Lost (Late) in the Mountains: Part 1 #Writing101
The need for stress relief can make us do some weird and stupid things, and Microsoft Certification tests are SO HARD!
Almost twenty years ago, while working toward a MCT certification, I went and did a really dumb thing that could have gotten me killed. I tried to hike the trail between City Creek Canyon and Mill Creek Canyon down into Mueller Park…alone.
I arrived at the trail head dressed in fur trade period clothing, for the “dream” as reenacters call it. I had a map and compass and everything…I’m not that stupid. It was a very poor-quality map in a book, but I’d also looked at the route on a satellite photo on the computer and studied out the trail. Someone told me that it was a very difficult, all-day hike and I believed them. I’ve done similar things successfully before, so I wasn’t worried. I planned to get to the top of the ridge between the canyons by 2 pm and and then follow the trail back along the ridge line and then down into the park and meet up with my wife and family around sunset. I’d hiked from the park up to the ridge line several times before, but I hadn’t been up City Creek Canyon. The day was Saturday, July 22nd 1995.
I parked my car and started my walk. I’d hiked quite high from Mueller Park before, and cross-country skied the lower areas of the park in winter. I knew about where I’d get down into familiar territory and where the trail that I knew of in the park eventually joined the ridge line. I knew about how long it would take to get back down from there. I carried so much confidence in the adventure that all I brought to eat was a peanut butter and jelly sandwich for lunch when I reached the foot of Grandview Peak.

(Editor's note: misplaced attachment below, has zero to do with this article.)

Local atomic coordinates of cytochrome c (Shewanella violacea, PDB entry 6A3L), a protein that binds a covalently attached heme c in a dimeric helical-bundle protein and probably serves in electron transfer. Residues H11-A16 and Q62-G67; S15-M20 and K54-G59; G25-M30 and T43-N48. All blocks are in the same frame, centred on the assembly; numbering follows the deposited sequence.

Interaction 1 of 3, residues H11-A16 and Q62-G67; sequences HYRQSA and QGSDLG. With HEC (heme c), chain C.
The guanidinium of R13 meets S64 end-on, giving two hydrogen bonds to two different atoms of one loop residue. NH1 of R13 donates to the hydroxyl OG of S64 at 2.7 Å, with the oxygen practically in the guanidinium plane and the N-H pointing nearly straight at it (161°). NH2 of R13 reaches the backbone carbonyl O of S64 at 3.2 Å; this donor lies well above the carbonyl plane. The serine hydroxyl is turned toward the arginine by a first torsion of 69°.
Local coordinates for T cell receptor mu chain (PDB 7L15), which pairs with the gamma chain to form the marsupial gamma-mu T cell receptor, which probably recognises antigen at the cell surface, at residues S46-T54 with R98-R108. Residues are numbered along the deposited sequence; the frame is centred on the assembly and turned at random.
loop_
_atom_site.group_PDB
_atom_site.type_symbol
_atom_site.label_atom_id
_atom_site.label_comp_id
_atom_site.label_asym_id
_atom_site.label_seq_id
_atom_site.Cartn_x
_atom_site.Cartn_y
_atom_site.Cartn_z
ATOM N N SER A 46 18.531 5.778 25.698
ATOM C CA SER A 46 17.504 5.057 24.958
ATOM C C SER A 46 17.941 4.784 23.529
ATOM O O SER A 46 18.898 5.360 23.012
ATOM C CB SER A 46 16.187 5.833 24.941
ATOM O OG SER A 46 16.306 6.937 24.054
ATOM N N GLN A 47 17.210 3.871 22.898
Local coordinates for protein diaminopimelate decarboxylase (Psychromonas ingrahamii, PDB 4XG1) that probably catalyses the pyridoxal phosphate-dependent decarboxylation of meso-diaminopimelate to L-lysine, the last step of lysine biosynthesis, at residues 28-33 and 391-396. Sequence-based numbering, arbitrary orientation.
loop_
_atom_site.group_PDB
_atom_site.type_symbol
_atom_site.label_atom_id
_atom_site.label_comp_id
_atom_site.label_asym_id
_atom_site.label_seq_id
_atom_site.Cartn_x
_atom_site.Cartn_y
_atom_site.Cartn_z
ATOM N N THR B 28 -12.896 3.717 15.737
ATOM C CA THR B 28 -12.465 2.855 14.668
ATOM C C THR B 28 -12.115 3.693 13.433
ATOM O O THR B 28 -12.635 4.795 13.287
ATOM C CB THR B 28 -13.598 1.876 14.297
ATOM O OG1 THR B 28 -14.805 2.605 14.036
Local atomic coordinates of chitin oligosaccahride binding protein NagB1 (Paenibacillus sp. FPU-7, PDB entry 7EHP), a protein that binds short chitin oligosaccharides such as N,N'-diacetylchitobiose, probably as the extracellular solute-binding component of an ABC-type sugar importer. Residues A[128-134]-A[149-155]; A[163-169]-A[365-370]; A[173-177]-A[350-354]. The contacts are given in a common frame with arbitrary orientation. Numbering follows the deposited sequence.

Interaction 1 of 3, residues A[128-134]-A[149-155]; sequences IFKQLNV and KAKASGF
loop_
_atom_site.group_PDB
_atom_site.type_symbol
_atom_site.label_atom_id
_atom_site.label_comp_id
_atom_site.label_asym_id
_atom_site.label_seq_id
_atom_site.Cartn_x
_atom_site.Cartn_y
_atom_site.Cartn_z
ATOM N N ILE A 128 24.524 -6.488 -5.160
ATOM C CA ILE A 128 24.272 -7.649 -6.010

The trail started out smooth and easy and I walked with a wide gate. On that high-country trail, with wildflowers up to my elbows, I felt rejuvenated. The tension melted off. It’s as if the mountain and the floura lent me their strength and urged me onward. I came across an older couple heading down and we chatted a bit. I told them what I planned to do, and they seemed to appreciate my courage, while doubtful glances between them seemed to say that they thought I might have bitten off more than I could chew.
Some time later, around 11:30, I came to what I knew would be the hard part of my journey, a wide and steep wash coming down from the ridge. The trail, as I remember it now, crept along the side of it, and then across it, and then up to the ridge line.
I thought I could even catch glimpses of the trial that I planned to link up with at the top that would eventually descend down into Mueller Park. I was a couple of hours behind schedule, but after skiing through the park at night many times, I knew I could find my way out of that part of the hike in the dark if I arrived a little late.
Like with so many of then other things we do in life, I made my plan on the assumption that nothing would go wrong.
By the way, I had no cell phone.
As I turned to head up the wash, my family was watching “Babe” at the Matinee.
During the several days that followed I’d wish many times that I’d gone with them.
To be continued…